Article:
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by Abigail Van Buren

DEAR ABBY: I have reached the point of desperation, and hope that you can help me find some answers and some sanity.

I am 56 years old, and after more than 30 years of a troubled marriage, I left my wife for a girl 18 years younger whom I had known less than a year. We were married five months later, but I knew immediately that my dream marriage was a mistake -- and within days I returned to my wife. Although our children are grown, I knew they needed their parents to be a stable family unit, and I couldn't get over having abandoned them.

My first wife took me back, but none of our problems had changed and I was as miserable as ever, unable to forget the young wife I had deserted. After a couple of months I returned to her.

Now I feel guilty about what I've done to my kids, no one from my old life is speaking to me, and all of it is affecting my relationship with my new wife.

I am afraid of another breakup and can't imagine where I would go or what I would do. Please don't suggest I see a counselor. I am one. -- ADRIFT AND AFRAID IN OHIO

DEAR ADRIFT: Please read this carefully: Because you are a counselor doesn't mean you do not need to see one. You will not be the first therapist who has needed to see a therapist. Many therapists are required to undergo analysis as part of their training, and many of them continue to do it as a "reality check" after dealing with so many disturbed people.

You are not a pingpong ball, and you cannot keep bouncing back and forth between spouses. Not only is it crazy-making for you, it's very unfair to them. Please waste no time in making an appointment with a therapist you can trust, respect, and who has an excellent track record. You'll be glad you did. Trust me.

DEAR ABBY: My fiance and I are getting married in November. His sister "Sue" and I have never gotten along. However, last year, despite our differences, I asked her to be a bridesmaid in my wedding.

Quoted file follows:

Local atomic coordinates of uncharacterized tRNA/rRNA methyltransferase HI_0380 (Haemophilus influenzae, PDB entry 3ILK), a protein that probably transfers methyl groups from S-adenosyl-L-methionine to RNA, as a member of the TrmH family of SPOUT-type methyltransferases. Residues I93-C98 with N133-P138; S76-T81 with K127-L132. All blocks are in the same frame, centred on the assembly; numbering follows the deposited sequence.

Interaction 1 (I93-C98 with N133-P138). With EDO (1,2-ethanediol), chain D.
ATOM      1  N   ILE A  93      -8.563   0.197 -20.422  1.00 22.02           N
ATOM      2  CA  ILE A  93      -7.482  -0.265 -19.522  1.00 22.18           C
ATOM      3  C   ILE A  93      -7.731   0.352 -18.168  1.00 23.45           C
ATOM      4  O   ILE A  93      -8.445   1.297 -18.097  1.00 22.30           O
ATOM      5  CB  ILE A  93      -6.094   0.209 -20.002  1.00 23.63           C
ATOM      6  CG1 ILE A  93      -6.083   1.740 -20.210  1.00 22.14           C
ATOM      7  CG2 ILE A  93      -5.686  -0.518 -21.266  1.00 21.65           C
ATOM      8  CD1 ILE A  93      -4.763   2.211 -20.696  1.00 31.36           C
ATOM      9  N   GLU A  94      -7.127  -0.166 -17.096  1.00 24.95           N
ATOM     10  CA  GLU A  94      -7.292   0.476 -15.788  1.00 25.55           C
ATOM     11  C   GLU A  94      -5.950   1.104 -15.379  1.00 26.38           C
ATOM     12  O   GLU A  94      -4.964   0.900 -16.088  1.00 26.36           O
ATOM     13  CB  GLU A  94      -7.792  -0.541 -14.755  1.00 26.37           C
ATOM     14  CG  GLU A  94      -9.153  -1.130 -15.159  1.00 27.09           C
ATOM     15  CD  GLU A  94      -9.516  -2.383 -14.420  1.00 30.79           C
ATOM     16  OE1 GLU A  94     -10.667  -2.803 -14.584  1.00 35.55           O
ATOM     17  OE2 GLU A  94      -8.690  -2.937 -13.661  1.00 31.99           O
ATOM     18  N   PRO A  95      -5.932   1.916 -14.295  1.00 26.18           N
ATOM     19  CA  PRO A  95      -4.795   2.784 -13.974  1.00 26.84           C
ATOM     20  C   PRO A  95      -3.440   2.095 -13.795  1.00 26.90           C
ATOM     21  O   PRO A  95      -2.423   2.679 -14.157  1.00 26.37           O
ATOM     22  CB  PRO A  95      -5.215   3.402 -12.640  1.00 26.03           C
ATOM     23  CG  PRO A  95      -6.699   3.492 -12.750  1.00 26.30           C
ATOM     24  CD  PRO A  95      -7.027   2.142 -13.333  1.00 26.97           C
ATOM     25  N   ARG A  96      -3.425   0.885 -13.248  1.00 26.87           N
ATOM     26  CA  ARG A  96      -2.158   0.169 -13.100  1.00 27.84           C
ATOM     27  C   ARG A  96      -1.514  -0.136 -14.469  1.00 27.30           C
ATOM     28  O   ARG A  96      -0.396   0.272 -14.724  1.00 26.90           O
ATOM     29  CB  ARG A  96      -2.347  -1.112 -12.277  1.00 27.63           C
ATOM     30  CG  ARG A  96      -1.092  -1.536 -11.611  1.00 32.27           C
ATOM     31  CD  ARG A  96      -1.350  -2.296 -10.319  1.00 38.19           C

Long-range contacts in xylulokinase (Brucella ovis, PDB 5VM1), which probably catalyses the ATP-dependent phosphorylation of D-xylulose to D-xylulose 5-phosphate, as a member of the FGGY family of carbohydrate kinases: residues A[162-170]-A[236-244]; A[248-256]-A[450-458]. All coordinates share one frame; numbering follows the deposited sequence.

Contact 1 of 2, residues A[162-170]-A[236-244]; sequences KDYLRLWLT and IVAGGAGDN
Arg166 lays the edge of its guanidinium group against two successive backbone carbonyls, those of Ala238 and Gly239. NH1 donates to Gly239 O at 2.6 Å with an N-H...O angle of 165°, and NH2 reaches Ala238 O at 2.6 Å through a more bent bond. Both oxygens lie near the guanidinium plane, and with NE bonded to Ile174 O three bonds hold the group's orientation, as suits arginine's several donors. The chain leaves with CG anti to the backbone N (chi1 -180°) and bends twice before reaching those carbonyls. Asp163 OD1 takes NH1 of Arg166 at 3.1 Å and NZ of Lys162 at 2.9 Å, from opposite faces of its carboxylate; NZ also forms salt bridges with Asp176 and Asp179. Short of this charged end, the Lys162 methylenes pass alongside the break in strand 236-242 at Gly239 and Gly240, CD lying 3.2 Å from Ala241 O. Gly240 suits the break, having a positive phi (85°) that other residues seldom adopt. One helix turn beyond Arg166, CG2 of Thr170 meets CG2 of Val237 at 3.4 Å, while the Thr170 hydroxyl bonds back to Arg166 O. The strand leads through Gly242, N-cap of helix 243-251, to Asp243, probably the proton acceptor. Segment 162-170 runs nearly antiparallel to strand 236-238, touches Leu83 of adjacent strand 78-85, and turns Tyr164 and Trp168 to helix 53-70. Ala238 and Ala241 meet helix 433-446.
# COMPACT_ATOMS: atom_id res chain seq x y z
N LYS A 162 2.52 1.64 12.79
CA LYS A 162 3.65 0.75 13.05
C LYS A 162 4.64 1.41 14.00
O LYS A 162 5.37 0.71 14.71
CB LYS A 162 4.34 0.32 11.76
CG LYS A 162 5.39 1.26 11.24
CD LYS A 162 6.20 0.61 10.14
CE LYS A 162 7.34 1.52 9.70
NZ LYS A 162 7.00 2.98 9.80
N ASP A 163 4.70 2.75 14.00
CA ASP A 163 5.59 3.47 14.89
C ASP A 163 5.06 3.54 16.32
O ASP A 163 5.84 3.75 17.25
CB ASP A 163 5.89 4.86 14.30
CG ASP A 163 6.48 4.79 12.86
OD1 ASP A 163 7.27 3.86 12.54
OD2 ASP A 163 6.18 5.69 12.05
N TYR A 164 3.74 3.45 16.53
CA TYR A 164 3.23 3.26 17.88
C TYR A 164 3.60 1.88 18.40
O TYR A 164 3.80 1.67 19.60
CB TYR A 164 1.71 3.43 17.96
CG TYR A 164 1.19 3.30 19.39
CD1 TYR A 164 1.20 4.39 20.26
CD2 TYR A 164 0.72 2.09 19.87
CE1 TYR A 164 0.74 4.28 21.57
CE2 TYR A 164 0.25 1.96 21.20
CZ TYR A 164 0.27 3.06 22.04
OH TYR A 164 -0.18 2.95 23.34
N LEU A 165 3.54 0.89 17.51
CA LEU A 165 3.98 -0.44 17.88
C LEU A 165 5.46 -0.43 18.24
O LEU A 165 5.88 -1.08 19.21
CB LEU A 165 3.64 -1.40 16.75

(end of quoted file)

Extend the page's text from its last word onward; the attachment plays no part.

I knew she was thinking about trying to get pregnant (as she is almost 30), so I asked her if there would be a conflict with her being in the wedding party. She said there would be no problem and assured me that if she did start trying to get pregnant, her due date would not coincide with the wedding.

A few months later, Sue and I spoke again about the pregnancy, and she once again assured me that there would be no conflict. In fact, although she was trying to get pregnant, she promised she would stop trying for a few months to be positive she wasn't due in November.

Well, surprise, surprise! She is now pregnant and is due 10 days after the wedding. Needless to say, my fiance and I are very hurt and upset that she let this happen. We feel like she betrayed us and lied without caring about our feelings. We think she acted very selfishly. My fiance's parents think we are wrong to be upset. What do you think? -- THE HURT BRIDE IN TEXAS

DEAR HURT BRIDE: Your quarrel seems to be more with Mother Nature than with your future sister-in-law. However, according to "Emily Post's Complete Book of Wedding Etiquette," "It is better not to choose as a bridesmaid a girl who is noticeably pregnant unless she and the bride are completely comfortable about it." If Sue still wants to be in the wedding, take her to a dressmaker and have a maternity dress made to match the other bridesmaids' attire.

You might also have a junior bridesmaid in your wedding party lineup who is willing to be a pinch-hitter on short notice if Sue can't go the distance.

What teens need to know about sex, drugs, AIDS, and getting along with peers and parents is in "What Every Teen Should Know." To order, send a business-sized, self-addressed envelope, plus check or money order for $3.95 ($4.50 in Canada) to: Dear Abby, Teen Booklet, P.O. Box 447, Mount Morris, Ill. 61054-0447. (Postage is included.)

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